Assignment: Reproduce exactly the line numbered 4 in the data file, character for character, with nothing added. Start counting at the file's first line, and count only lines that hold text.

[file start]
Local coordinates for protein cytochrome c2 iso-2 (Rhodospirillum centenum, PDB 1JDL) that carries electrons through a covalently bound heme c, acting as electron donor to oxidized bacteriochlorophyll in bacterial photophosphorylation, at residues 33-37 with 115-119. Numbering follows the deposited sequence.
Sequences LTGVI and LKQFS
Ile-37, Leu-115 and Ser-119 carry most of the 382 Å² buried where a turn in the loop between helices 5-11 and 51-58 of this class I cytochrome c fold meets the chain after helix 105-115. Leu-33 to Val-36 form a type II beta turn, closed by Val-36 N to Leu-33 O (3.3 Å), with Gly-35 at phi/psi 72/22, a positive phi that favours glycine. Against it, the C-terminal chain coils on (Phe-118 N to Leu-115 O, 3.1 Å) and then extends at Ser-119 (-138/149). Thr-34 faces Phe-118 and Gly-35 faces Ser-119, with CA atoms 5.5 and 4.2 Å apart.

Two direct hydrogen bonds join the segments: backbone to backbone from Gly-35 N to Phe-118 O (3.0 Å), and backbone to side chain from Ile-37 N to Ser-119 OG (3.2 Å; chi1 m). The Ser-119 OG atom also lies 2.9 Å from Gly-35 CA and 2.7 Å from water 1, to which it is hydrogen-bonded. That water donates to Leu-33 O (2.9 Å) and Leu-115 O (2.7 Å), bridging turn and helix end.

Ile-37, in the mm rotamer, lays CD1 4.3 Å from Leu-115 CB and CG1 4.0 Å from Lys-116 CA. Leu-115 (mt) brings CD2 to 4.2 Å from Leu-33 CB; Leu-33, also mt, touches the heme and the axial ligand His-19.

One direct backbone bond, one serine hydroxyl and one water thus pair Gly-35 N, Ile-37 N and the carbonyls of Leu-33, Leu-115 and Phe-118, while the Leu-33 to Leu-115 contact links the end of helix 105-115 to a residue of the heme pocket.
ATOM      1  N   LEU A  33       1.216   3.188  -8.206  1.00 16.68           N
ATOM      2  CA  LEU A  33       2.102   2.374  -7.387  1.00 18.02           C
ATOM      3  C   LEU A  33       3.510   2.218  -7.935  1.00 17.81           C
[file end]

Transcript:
Two direct hydrogen bonds join the segments: backbone to backbone from Gly-35 N to Phe-118 O (3.0 Å), and backbone to side chain from Ile-37 N to Ser-119 OG (3.2 Å; chi1 m). The Ser-119 OG atom also lies 2.9 Å from Gly-35 CA and 2.7 Å from water 1, to which it is hydrogen-bonded. That water donates to Leu-33 O (2.9 Å) and Leu-115 O (2.7 Å), bridging turn and helix end.